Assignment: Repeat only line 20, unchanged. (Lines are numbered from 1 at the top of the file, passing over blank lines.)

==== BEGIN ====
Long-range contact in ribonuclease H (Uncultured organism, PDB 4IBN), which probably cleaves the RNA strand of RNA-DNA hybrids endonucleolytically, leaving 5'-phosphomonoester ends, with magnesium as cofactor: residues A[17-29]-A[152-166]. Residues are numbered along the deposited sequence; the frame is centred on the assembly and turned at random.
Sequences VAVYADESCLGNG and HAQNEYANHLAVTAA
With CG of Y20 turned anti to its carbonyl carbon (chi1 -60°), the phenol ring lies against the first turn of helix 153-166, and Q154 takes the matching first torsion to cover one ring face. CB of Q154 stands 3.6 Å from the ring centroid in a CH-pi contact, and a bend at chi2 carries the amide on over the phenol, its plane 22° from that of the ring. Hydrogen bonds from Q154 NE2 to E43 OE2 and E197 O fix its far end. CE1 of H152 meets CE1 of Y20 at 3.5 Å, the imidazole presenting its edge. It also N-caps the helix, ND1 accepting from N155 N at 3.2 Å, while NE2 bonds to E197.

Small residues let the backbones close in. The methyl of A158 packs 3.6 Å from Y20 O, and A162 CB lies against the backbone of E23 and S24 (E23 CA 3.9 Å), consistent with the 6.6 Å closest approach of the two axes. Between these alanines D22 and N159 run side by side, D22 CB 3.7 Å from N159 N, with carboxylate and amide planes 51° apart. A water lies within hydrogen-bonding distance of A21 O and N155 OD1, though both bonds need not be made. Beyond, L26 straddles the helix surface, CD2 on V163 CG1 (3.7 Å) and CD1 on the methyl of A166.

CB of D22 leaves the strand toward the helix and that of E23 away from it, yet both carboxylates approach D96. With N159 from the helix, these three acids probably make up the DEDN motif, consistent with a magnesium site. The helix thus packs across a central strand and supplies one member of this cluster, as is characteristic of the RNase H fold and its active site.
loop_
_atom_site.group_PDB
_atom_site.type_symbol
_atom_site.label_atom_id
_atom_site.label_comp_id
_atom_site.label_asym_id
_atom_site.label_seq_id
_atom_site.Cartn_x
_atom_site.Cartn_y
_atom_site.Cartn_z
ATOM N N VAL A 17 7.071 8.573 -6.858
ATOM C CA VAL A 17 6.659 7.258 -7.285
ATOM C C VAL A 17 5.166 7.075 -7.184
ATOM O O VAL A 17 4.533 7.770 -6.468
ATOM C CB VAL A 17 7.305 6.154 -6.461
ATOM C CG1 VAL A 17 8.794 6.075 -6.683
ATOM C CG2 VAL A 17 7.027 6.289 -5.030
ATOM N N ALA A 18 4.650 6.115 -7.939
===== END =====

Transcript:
ATOM C CB VAL A 17 7.305 6.154 -6.461